LEVITTOWN, PA. -- Retired mechanical worker Dick Hutton was caught in the typical older person's bind.
Hutton, a 73-year-old widower, lived comfortably in a deeply loved and paid-off home. But he was slowly going broke.
His income from Social Security, interest on small savings and a tiny pension was staying about the same, while the costs of daily living, of attending to some growing medical problems and of keeping up his home, were always going up.
"Each year, I was taking a thousand dollars from savings just to pay house taxes or to buy my food," said Hutton, who has tinkered and gardened around the house for 38 years. "I hated doing it, but I had no choice."
House-rich but income-poor, Hutton set out to find a better way to organize his financial affairs.
Last year, after a long and frustrating search, he found it: a little-known but potentially important pilot program to provide federally guaranteed "reverse mortgages" to older homeowners.
In Hutton's case, a mortgage company gave him a $10,000 lump sum, then $200 a month in house payments. And not a cent has to be repaid until he leaves the house and it is sold, either at death or if he chooses to move to a nursing home. The Federal Housing Administration (FHA) guarantees the arrangement.
"For me, it's just perfect," Hutton said. "Kind of like having your cake and eating it, too."
Hutton, who has no children but many friends, can tinker around his house and dig in the garden for as long as he is healthy enough to live at home, receiving $200 a month all the while.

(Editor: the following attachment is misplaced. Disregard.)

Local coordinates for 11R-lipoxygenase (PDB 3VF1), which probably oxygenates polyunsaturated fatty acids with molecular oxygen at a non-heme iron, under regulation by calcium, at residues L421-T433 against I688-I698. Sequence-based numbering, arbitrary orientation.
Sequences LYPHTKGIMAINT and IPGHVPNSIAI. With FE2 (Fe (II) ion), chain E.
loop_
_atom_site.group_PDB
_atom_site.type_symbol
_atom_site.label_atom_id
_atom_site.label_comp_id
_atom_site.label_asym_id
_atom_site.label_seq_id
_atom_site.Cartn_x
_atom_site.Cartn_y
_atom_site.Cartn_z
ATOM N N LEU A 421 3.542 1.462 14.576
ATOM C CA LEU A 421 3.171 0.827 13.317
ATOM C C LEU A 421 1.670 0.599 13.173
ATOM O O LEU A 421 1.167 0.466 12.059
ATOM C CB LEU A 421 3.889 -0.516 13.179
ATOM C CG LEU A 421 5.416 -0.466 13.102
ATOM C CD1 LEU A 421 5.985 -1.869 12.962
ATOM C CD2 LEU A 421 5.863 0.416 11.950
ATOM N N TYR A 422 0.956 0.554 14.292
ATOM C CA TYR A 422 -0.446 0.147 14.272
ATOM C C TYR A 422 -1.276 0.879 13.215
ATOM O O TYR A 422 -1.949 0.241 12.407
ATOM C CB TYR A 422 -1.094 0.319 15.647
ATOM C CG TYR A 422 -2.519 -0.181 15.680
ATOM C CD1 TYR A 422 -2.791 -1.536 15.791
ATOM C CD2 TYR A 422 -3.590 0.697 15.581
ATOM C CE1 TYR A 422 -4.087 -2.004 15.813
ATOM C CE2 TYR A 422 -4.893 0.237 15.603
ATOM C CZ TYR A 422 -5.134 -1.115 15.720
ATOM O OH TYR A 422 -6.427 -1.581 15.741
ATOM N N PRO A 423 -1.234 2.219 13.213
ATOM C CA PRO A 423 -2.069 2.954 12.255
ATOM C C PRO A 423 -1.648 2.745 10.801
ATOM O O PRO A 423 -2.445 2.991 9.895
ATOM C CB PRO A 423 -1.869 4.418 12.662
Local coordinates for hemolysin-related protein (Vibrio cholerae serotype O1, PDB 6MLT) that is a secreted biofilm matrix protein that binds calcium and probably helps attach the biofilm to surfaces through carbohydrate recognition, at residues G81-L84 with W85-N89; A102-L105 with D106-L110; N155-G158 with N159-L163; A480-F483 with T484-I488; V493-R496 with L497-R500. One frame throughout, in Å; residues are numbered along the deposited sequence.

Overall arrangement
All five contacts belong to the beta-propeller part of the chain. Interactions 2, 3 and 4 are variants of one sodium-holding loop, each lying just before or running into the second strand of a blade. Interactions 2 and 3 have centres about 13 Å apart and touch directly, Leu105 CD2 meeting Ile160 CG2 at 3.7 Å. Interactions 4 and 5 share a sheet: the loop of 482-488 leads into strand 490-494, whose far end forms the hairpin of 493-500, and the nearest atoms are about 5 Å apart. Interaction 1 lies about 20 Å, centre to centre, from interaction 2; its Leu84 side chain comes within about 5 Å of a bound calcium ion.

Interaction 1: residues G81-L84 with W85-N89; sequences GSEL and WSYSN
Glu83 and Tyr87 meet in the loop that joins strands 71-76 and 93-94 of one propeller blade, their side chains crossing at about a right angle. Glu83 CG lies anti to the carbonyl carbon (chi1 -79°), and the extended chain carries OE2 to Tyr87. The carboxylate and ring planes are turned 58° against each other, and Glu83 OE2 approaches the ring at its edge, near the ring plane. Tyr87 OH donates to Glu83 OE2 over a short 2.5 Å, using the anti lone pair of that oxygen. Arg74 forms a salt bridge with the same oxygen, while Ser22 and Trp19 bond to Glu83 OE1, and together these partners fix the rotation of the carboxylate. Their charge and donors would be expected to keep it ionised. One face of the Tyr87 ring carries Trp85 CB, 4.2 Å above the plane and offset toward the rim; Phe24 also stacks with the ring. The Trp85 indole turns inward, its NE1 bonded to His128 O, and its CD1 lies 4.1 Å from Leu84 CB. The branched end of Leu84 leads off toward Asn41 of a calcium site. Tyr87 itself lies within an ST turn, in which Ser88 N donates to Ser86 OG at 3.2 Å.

"For senior citizens like me, who want to live out their days at home and aren't so concerned about leaving the house to kids, this can be a very good deal," he said.
It was more than a decade ago that several innovative mortgage companies came up with the idea of offering reverse mortgages to house-rich but cash-poor older people. It looked like a natural because 61 percent of older Americans have paid off their mortgages, building equity estimated at more than $700 billion.
But the response was feeble; a decade later, no more than 5,000 reverse mortgages have been written nationwide, according to the American Association of Retired Persons (AARP).
Most of these are private mortgages, and many are 10-year term mortgages, meaning some older people may have to sell their homes to pay off the reverse mortgage before they want to. Limits like these, coupled with public ignorance about how reverse mortgages work and lenders' reluctance to get involved with the complex business, have kept older homeowners wary and away.
But Congress late last year, at the urging of the powerful elderly lobby and AARP in particular, approved a major initiative in federally guaranteed and very consumer-oriented reverse mortgages.
Two years after the Department of Housing and Urban Development began a limited test program with 2,500 government-guaranteed reverse mortgages across the country, Congress agreed to expand that program tenfold to guarantee 25,000 more reverse mortgages.
"We know there is tremendous interest out there about reverse mortgages -- we've gotten hundreds of calls and letters ourselves," said Gerry Glavey, a housing development specialist with HUD in Philadelphia.